Mindshaping, Enactivism, and Ideological Oppression
Oct. 7, 2021, 4:30 p.m. UTC // Oct. 7, 2021, 4:30 p.m. in UTC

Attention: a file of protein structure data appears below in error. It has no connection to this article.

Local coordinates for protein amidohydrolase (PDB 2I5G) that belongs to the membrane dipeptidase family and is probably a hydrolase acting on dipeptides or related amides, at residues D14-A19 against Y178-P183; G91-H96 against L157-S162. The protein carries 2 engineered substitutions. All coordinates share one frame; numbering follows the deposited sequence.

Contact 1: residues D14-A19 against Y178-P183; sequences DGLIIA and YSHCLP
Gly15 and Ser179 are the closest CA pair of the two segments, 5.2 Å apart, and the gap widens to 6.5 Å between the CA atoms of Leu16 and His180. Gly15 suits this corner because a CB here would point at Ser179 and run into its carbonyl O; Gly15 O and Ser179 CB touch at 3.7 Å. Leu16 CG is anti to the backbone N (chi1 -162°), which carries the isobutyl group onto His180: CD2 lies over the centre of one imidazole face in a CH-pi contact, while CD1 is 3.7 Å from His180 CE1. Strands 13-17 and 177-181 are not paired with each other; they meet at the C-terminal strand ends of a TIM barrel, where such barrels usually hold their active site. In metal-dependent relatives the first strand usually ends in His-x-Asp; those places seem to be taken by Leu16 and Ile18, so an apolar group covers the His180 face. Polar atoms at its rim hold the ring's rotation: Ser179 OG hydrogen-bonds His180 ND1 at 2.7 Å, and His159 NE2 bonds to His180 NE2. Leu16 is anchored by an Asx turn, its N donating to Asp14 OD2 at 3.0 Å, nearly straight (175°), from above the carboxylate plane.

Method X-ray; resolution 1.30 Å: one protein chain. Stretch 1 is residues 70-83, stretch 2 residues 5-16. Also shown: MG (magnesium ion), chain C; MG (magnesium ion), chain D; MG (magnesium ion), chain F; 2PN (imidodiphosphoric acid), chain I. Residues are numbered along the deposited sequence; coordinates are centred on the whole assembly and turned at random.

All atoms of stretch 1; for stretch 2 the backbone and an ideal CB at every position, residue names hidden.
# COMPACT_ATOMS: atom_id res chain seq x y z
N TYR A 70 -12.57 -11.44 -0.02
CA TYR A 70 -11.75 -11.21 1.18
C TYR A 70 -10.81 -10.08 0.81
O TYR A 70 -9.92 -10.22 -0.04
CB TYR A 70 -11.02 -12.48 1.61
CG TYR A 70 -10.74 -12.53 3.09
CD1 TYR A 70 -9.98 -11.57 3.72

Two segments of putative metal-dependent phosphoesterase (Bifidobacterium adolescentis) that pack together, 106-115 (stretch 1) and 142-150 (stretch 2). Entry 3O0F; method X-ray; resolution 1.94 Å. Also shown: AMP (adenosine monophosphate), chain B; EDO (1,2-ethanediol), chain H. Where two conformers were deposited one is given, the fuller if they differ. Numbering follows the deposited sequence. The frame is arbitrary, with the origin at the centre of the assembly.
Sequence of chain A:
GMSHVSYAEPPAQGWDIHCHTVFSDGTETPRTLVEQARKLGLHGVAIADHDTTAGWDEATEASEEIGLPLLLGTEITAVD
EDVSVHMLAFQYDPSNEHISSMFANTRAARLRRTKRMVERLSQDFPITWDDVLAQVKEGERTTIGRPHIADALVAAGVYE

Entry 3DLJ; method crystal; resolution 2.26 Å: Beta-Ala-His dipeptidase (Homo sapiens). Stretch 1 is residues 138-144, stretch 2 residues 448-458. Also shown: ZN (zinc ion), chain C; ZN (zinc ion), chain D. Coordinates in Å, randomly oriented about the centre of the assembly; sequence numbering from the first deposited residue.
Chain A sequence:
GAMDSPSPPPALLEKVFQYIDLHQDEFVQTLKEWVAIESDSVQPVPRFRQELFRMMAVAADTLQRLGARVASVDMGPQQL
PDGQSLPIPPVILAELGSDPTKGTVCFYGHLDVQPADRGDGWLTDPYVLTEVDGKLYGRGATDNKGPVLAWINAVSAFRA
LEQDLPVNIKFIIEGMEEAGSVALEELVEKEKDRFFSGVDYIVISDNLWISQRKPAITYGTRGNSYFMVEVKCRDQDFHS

One of humans’ distinctive cognitive abilities is that they develop an array of capacities through an enculturation process. In “Cognition as a Social Skill,” Sally Haslanger (2019) points to one of the dangers associated with enculturation: ideological oppression. To conceptualize how such oppression takes root, Haslanager appeals to notions of mindshaping and social coordination, whereby people participate in oppressive social practices unthinkingly or even willingly. Arguably, an appeal to mindshaping provides a new kind of argument, grounded in philosophy of mind, which supports the claims that feminist and anti-racist want to defend. However, some theorists worry that Haslanger’s account does not shed much light on how individuals could exert their agency to resist oppression. I argue that enactivist conceptions of mindshaping and habit can help us to make sense of the power of social influences and how they have the potential to both enable and undermine cognition and agency. This moves us toward increased understanding of the workings of social oppression—distinguishing between (a) constructive and enabling forms of heteronomy, and (b) overdetermining and pernicious modes that lead to atrophied moral cognition and a narrowing of the field of affordances.